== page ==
French President Emmanuel Macron, re-elected on Sunday, April 24th 2022, has just appointed a new Prime Minister. In accordance with the constitution, the previous government led by Jean Castex had to submit its resignation on May 13rd. The new government has the task of running affairs at least until the legislative elections, which will be held on June 12 and 19,2022.
In line with his campaign promise, Emmanuel Macron appointed a woman as prime minister: Elisabeth Borne. She was previously minister of labour in the Castex government.
This is the second time that a woman has been given the post of prime minister in France. The first to have held this position was Edith Cresson under the presidential mandate of François Mitterrand. She remained in office for less than a year, from May 1991 to April 1992. At the time, she was widely criticised, and distinguished herself by numerous clumsy statements that contributed to her unpopularity—for example, by calling the English “homosexuals,” and the Japanese, “little ants.”
Several other women had been approached by Emmanuel Macron for the post, and many names have been circulated in the press in recent weeks. Despite official denials from the Elysée, several have reportedly turned down the job.
Elisabeth Borne is an engineer by training. She is an alumnus of the École Polytechnique—one of the most prestigious schools in France, from which the former President of the Republic Valéry Giscard d’Estaing, for example, graduated. She started her political career in 1987, and since then has held various positions in left-wing governments. She has worked for the socialist Lionel Jospin and for the mayor of Paris Bertrand Delanoë. She has worked for large semi-public companies such as the train company SNCF or the RATP (Parisian transports).
Borne was also cabinet director for the socialist Ségolène Royal when Royal was Minister of Ecology from 2014 to 2015. During this period, she collaborated with Alexis Kohler, who was then Emmanuel Macron’s chief of staff at the ministry of the economy and who has since become secretary seneral of the Elysée Palace. She is therefore a woman who has been well established in the political system for many years, who knows all the ins and outs of it, and who has always had the confidence of the Left. She was also the first woman to be appointed prefect in 2013.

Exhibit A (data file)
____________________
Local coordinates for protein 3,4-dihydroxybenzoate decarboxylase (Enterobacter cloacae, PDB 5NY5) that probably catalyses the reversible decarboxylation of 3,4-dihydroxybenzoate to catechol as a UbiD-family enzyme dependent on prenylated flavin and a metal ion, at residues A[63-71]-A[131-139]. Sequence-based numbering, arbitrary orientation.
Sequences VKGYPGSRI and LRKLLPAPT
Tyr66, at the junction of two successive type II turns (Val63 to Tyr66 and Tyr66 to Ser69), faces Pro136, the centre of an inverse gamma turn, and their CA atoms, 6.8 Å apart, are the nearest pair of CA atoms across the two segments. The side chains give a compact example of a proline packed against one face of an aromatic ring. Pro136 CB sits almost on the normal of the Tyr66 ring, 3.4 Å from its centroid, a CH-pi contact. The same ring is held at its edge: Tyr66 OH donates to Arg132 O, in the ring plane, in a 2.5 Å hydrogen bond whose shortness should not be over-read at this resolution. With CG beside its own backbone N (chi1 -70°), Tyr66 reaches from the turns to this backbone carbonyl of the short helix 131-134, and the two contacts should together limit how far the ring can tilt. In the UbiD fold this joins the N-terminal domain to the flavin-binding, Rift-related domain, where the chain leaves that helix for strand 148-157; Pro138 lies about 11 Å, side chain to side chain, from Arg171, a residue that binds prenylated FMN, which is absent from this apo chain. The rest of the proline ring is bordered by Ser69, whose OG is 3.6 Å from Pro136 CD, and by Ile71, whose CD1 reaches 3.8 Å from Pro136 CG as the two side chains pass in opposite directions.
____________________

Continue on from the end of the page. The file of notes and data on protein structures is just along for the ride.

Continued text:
The announcement of her appointment did not arouse much enthusiasm in the French press. Elisabeth Borne’s profile gives the impression of a default and very bureaucratic choice. She is clearly on the Left, which is signal from Emmanuel Macron to reassure the Left fringe of his electorate, and—why not, the voters of Jean-Luc Mélenchon.
For various reasons, however, Elisabeth Borne has a negative image with a whole section of the population. As minister of labour, her name is associated with Emmanuel Macron’s unpopular reform attempts, such as the pension reform or the unemployment insurance reform. She was also behind, along with Health Minister Olivier Véran, numerous restrictive measures during the COVID-19 pandemic, and in particular supported a suspension without salary for employees facing a vaccination obligation as part of their job.
The result of the election of deputies to the National Assembly on June 19th will decide whether the government majority will be maintained or changed—and whether Elisabeth Borne will be reappointed to her post.